Sharing groups work on the honor code: the sharing police aren’t going to come by your house and check up on whether you’re following their rules. But, if you do end up in a medical situation that’s induced by participation in an activity you’ve explicitly said you won’t participate in (ex. a car accident that you cause by driving drunk), those needs are simply unsharable and you’re responsible for the burden of the medical expenses. Kind of a no brainer.

8. It has members send shares directly to one another – not to a central office.

Probably the coolest part of participating in a Christian sharing group is that you send your monthly healthcare shares (“premiums”) directly to other members. This is how the whole coverage with no insurance thing works.

Each month, members send their health needs (aka bills) to the central office. The office then runs figures through an algorithm that matches needs with shares. Members whose shares correspond with the requested need receive notice of their monthly share recipient, write a card and a check, and send it off to that person.

This means that membership shares never go straight to the central office. Instead, you send money – all of your monthly share requirement – to member families who need the funds.

One month you’ll send a share to the parents of a child in Nebraska who fell and broke his leg. Then the next month you might send a share to a family who had a baby. Or an elderly member who had some testing to check for a respiratory condition.

9. Its members have got each other’s backs.

Some things aren’t shareable needs. This can involve medical procedures that are really expensive, but fall out of the umbrella that your sharing group has agreed to cover. Pre-existing conditions (including pregnancies that began before a family becomes a member) and dental procedures usually fall into this category.

But the beauty of working with other human beings, rather than a cold corporate conglomerate, is that members can go above and beyond the call of duty to serve one another. Often, members are encouraged to share “unsharable” needs . These needs are then published for other members to view. If a family feels led to chip in $20 or $100 in addition to their regular monthly share, they simply send that money to a family listed in the special needs section.

While there’s certainly no guarantee that these needs will be covered, there are many testimonies of families in need of serious help receiving everything that they need to cover their extra health expenses.

10. It doesn’t cover abortions.

A big concern for ethically minded Christians navigating the treacherous waters of institutionalized health care is what their money is actually paying for. For pro-lifers, abortion is a huge factor, and one that’s openly funded by corporate health insurance companies.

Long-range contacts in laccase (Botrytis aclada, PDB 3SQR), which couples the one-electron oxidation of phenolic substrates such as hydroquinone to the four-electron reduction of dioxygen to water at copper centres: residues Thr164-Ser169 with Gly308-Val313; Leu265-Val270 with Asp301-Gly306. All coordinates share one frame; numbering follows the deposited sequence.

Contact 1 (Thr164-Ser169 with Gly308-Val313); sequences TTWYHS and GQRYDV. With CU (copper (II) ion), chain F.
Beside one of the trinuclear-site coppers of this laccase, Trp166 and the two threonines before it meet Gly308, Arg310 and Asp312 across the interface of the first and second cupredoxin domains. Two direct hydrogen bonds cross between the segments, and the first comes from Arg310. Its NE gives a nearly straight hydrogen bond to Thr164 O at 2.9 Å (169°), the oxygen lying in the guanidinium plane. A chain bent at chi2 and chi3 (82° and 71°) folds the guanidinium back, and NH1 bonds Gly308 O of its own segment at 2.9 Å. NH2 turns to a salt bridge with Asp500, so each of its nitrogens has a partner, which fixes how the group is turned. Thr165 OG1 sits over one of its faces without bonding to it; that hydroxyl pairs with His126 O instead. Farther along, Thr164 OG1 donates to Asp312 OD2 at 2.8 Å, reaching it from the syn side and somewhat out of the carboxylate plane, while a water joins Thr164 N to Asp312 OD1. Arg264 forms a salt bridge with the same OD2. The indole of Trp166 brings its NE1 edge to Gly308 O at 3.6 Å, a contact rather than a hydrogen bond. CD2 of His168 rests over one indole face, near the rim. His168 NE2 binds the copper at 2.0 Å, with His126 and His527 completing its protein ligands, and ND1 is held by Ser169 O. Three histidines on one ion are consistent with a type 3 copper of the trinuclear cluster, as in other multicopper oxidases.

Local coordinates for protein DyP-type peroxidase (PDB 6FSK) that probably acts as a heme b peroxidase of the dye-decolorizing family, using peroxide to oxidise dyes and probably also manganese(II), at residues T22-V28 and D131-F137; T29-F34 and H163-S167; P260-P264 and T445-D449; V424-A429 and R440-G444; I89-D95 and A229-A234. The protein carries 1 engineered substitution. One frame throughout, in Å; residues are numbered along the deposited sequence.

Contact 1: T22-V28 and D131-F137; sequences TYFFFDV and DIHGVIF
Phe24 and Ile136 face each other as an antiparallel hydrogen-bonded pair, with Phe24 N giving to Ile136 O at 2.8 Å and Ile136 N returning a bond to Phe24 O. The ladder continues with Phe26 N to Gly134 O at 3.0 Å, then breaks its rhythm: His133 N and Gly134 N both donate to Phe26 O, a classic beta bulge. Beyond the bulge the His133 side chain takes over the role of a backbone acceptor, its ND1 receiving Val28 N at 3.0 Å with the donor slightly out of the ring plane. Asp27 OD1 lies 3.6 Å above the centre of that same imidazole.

When you participate in a Christian health sharing group, you can rest assured that your money is never going to go to fund someone else’s abortion. That’s a promise you won’t get anywhere else.


Ok, that was a pretty intense overview of what Christian health sharing is all about. There are obviously a lot more details than what I’ve provided here, but I hope that this can help to answer some of your questions about Christian health sharing groups.

After nearly a year without health insurance, I can say with confidence that our family will never return to traditional health insurance. Sure, it’s awkward to deal with being different (we’re usually the only patients who don’t have insurance at any of the practices that we go to), but that’s a small price to pay for total freedom in selecting our care. Not to mention the value in putting our money where our mouths are and staunchly refusing to fund things we firmly don’t believe in.

It’s open enrollment season, so likely you’re working through some health care decisions of your own. If you’re fed up with the options you’ve got available to you through the standard system, you may want to give Christian health sharing a second thought.

In my next post, I’ll get into a cost comparison between what a family might expect to pay with a traditional health insurance plan versus what they might pay for comparable coverage through a Christian health sharing network.

I’ll also talk a little more specifically about the Christian health sharing group that we’ve chosen – Samaritan Ministries – and why we’re so happy with the care we receive as Samaritan members. While I’ve obviously got some glowing things to say about our health sharing group, the opinions I express in these posts are wholly my own and I am in no way being compensated for sharing my experience.

If you’ve got any specific questions about Christian health sharing, please reach out and I’ll help you find the best answers. Perhaps there are some other aspects of health sharing that you’d like to see addressed in another post – just leave a comment here and I’ll be in touch 🙂

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Gabrielle Rystedt
Gabrielle Rystedt
Gabrielle Rystedt is a writer by day and a writer by night (because writers never sleep), who spends time balancing client orders, a couple of books and her blog at Raising Rystedts. She’s a business school grad who’s dabbled in management, both at the project and company level. She loves coffee and crafting, and enjoys settling down with a good book. Though as mom to three kiddos in three years, she realistically spends most of her time reheating her coffee and typing away like a crazy person on a laptop keyboard while surrounded by (clean) cloth diapers and cheddar bunnies.